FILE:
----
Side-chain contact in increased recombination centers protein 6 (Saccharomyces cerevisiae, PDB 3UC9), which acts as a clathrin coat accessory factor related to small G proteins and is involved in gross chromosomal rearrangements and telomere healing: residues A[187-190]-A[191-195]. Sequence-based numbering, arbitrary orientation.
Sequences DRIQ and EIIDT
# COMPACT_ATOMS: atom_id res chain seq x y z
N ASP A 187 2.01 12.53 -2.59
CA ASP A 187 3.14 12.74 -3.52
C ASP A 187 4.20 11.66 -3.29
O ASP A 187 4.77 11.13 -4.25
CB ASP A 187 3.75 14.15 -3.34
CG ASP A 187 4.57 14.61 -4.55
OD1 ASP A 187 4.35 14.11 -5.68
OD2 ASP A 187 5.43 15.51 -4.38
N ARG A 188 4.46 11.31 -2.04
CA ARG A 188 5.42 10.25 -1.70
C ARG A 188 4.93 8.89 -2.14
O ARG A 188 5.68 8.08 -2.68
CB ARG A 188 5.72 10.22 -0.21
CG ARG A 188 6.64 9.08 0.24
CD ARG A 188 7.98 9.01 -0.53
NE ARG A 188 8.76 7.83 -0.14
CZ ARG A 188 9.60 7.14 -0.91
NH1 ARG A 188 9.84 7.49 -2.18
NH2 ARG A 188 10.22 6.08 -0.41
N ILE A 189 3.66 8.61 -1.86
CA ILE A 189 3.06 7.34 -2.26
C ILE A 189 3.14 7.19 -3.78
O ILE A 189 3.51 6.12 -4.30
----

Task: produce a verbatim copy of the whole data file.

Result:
Side-chain contact in increased recombination centers protein 6 (Saccharomyces cerevisiae, PDB 3UC9), which acts as a clathrin coat accessory factor related to small G proteins and is involved in gross chromosomal rearrangements and telomere healing: residues A[187-190]-A[191-195]. Sequence-based numbering, arbitrary orientation.
Sequences DRIQ and EIIDT
# COMPACT_ATOMS: atom_id res chain seq x y z
N ASP A 187 2.01 12.53 -2.59
CA ASP A 187 3.14 12.74 -3.52
C ASP A 187 4.20 11.66 -3.29
O ASP A 187 4.77 11.13 -4.25
CB ASP A 187 3.75 14.15 -3.34
CG ASP A 187 4.57 14.61 -4.55
OD1 ASP A 187 4.35 14.11 -5.68
OD2 ASP A 187 5.43 15.51 -4.38
N ARG A 188 4.46 11.31 -2.04
CA ARG A 188 5.42 10.25 -1.70
C ARG A 188 4.93 8.89 -2.14
O ARG A 188 5.68 8.08 -2.68
CB ARG A 188 5.72 10.22 -0.21
CG ARG A 188 6.64 9.08 0.24
CD ARG A 188 7.98 9.01 -0.53
NE ARG A 188 8.76 7.83 -0.14
CZ ARG A 188 9.60 7.14 -0.91
NH1 ARG A 188 9.84 7.49 -2.18
NH2 ARG A 188 10.22 6.08 -0.41
N ILE A 189 3.66 8.61 -1.86
CA ILE A 189 3.06 7.34 -2.26
C ILE A 189 3.14 7.19 -3.78
O ILE A 189 3.51 6.12 -4.30